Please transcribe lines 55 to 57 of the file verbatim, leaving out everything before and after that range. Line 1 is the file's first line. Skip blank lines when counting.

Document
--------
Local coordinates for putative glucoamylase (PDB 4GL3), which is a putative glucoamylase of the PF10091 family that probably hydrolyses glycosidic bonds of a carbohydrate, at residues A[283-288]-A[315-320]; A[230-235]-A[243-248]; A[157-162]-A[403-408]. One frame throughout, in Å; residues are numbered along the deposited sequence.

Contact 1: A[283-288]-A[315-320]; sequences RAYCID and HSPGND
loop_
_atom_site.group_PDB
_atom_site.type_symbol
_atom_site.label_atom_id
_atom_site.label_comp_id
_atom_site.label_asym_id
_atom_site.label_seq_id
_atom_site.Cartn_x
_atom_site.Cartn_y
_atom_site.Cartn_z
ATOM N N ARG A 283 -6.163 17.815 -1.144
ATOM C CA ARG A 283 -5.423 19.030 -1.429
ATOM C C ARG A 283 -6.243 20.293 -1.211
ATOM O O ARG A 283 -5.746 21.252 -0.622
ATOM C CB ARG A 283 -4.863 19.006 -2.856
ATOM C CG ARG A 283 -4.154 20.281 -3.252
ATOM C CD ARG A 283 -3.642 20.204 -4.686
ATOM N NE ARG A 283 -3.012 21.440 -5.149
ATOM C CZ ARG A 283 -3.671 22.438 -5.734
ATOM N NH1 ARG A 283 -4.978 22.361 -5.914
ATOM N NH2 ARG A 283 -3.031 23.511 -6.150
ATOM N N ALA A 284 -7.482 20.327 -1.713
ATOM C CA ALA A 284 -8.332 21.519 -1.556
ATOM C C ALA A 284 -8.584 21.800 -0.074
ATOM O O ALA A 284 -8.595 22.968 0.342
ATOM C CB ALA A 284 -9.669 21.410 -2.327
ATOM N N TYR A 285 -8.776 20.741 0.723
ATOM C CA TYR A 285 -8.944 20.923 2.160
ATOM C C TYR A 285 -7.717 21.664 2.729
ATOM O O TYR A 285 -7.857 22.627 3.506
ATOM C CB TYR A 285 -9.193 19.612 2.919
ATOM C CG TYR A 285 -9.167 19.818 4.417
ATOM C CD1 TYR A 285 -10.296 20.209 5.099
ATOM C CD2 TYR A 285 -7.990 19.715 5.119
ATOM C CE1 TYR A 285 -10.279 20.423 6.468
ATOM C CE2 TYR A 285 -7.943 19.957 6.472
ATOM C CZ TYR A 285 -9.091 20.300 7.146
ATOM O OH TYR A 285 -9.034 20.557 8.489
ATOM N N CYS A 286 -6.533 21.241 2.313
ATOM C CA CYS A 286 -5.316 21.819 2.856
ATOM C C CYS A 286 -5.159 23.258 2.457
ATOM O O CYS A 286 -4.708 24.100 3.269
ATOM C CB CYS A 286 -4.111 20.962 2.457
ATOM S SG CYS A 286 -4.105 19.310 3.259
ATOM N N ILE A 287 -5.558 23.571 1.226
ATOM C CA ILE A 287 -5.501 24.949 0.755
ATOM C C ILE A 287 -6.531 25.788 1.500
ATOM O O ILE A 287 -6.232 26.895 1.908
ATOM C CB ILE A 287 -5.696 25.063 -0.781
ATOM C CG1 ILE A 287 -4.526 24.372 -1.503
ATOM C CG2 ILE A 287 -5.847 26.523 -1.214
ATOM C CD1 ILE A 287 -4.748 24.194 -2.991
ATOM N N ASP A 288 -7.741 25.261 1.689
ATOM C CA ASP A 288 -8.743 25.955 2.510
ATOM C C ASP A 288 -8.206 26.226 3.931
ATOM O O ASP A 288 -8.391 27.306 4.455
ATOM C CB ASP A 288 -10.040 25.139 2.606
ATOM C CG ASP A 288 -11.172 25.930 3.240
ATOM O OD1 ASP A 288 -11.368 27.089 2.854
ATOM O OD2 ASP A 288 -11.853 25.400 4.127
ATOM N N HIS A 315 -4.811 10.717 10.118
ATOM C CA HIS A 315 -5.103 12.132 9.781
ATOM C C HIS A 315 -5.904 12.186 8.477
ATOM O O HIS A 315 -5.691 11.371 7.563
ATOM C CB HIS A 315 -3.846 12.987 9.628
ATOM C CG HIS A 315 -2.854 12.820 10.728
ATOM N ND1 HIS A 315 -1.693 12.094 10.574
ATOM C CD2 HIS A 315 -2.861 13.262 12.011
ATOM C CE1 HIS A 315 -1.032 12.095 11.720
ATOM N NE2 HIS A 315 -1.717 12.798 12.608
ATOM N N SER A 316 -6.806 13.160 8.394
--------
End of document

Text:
ATOM N N ASP A 288 -7.741 25.261 1.689
ATOM C CA ASP A 288 -8.743 25.955 2.510
ATOM C C ASP A 288 -8.206 26.226 3.931